The voltage divider isn't that critical. If the atTiny uses 5V rail as it's reference voltage, then with the resistor values I have shown you would be able to measure a max voltage of (22k+10k)/10k * 5V = 16V. The 22k and 10k are very commonly used values. Using higher resistor values you minimize the current drain of the voltage divider from 12V/(1k+3k) = 3mA to 12V/(22k+10k) = 0.4mA. The 3mA is unnecessarily high. But to be fair, that is insignificant compared to the current the heater will drain, so it has really not that much of a difference. The only case where this might have a difference is if you have disconnected the heater but forgot to disconnect the control circuit. Either way, it does not cost anything extra to make the resistor values higher and makes the circuit a tiny amount better, so why not. The only thing to keep in mind is that you shouldn't exceed the recommended minimum source impedance for the ADC converter. I'm not that familiar with the atTiny, but i'm guessing it is around 10k or more. The source impedance with 22k and 10k resistors will be the same as if they were connected in parallel (thevenin equivalent source) i.e. around 7k, so we are good.
     
  7. ronsimpson

    ronsimpson Well-Known Member Most Helpful Member

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    BIG capacitors store much power but are not good at delivering power fast. The little cap is good for fast. (The micro might be oscillating at 8mhz but the internal switching is probably happening at nS speed) So use the small cap.

    I like the 10k because the power loss is lower.

    I like the idea of measuring the battery voltage. You can make changes to the PWM when the battery voltage gets low. You might want to stop pulling heater power when the voltage gets too low. Some batteries will die if they are discharged too much.
     
  8. JacobT

    JacobT New Member

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    Cool guys, I'll make room for the small cap :)

    That's the idea and using it as a "is the power on or off" indicator at the same time is clever Hantto :)

    Since I'm trying to make it as small as possible I have two potentially silly questions.
    Should I expect the mosfet to get hot? I expect the to pull around 8A maks (though some heating suits can draw up to 14A).
    I was thinking of using a FQP30N06L because I have some but was wondering if there was a mosfet with a smaller footprint I could use instead....?

    Thanks guys!
    -Jacob
     
  9. hantto

    hantto Member

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    I'd say a TO220 packaged fet is a good component for this case, since you are going to see some heating. The FQP30N06L has a typical on-resistance of 35 milli ohms with 5V gate voltage. So the fet will be heated by roughly 0.035ohm * 8A^2 = 2.2W with a 8A load. This is ignoring switching losses, which we can do if you use a very slow PWM frequency. A good rule of thumb is that 1W is about the max power you can dissipate form a TO220 without a heatsink. So you are going to need a heatsink.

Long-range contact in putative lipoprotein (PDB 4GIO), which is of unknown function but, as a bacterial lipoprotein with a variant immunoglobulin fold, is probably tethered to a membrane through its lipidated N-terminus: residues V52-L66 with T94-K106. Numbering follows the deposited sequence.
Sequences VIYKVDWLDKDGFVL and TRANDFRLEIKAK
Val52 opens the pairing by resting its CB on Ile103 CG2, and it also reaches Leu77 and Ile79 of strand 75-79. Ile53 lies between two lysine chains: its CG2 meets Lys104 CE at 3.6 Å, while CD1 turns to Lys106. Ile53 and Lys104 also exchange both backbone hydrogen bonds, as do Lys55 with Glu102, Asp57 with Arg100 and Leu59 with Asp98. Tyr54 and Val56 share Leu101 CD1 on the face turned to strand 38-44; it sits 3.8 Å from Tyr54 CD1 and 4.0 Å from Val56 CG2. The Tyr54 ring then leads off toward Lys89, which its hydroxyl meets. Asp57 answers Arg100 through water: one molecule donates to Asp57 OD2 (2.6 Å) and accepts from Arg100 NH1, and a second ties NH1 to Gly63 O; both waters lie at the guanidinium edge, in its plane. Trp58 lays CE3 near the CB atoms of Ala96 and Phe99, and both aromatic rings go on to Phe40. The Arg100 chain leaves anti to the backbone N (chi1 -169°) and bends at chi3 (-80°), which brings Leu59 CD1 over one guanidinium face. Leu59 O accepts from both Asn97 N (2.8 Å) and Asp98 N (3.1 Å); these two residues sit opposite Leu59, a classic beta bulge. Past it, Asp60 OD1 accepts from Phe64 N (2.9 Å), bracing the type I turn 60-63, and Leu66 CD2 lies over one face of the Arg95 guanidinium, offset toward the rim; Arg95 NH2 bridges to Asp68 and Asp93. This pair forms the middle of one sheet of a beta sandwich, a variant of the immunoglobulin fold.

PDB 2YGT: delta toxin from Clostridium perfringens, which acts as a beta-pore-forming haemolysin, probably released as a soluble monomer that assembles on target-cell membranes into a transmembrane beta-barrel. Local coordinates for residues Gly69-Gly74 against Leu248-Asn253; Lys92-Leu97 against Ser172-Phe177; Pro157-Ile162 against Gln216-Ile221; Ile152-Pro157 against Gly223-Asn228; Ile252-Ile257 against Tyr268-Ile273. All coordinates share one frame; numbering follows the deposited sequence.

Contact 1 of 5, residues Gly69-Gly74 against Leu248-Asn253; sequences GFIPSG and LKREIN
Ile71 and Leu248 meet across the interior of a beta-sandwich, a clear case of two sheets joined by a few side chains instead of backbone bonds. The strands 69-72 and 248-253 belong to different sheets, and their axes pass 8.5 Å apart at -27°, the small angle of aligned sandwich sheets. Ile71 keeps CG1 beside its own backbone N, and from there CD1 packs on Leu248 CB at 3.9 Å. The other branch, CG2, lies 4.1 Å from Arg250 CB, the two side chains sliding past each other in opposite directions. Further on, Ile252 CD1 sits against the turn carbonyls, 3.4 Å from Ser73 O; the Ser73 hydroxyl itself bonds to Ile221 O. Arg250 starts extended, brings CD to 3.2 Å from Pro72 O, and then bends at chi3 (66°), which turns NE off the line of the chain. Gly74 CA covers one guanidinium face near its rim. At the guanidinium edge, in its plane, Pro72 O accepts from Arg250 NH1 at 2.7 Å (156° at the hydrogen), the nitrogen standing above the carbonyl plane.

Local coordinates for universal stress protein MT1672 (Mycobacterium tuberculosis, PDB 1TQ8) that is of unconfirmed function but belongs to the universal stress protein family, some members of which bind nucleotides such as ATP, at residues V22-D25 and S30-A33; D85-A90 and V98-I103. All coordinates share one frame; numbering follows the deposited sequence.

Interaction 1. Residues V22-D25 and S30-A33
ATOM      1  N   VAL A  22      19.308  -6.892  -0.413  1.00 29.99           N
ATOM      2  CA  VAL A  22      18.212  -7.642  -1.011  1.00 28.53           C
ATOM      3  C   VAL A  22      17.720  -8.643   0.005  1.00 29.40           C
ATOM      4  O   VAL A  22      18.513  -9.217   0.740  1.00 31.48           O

We can analyze the heating in a simplified way here to get a feeling of the fet you have chosen. The junction to ambient resistance of that device is 62.5 deg C per watt, (this is only in a well-ventilated areas, i.e not a wet-suit) which would give junction temperature of 62.5*2.2 = 140 deg C, which is going to burn your skin if you touch it. 140 deg C is still less than the maximum specified max junction temperture of the device (175deg C) but at that temperature the on-resistance is going to be higher and would result in even more heating (thermal run-away).

    You can use this heating as a part of your heater too. So you could attach a piece of flat aluminum sheet to the fet and use that to warm yourself. Another solution would be to find a fet with a lower on-resistanse. Try looking for logic level fets.
     
    Last edited: Dec 2, 2015
  10. ronsimpson

    ronsimpson Well-Known Member Most Helpful Member

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    0.035 ohms typical, 0.045 worst case.
    I noticed that this part get worse as the temp climes. Going from 25C to 50C causes a 1.2 increase in resistance.
    If this thing is enclosed in rubber or some insulator you will have problems getting the heat out.
    I think you want to keep the temperature down. It could cause burns.
     
  11. JacobT

    JacobT New Member

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    So would something like a IRFB7430PBF be better then?
    Seems the on-recistance is 0.0013ohm, so that would be 0.0014ohm*8^2 = 0.0832W.

    or have I missed something? It's about 3-4x the price of the FQP30N06L, but I can live with that if it means I don't have to sink heat and perhaps can pot the whole circuit...

    Edit: perhaps a PSMN4R5-40PS would be ok and a lot cheaper ;-) Max on resistance 0.0046ohm so that would be 0.2944W....
     
    Last edited: Dec 2, 2015
  12. ronsimpson

    ronsimpson Well-Known Member Most Helpful Member

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    1/3 of a watt looks good to me.
    BUT
    That part is not "logic level" so it really wants 10 volts on the gate to turn it on. 5v is not enough.
    See if you can find a logic level MOSFET with 0.005 ohms.
     
  13. JacobT

    JacobT New Member

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  14. ronsimpson

    ronsimpson Well-Known Member Most Helpful Member

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    Looks like a good part. Looks like 2.5V on the gate will just turn the part on. (depending on temp., etc)
    You will supply 5V so :).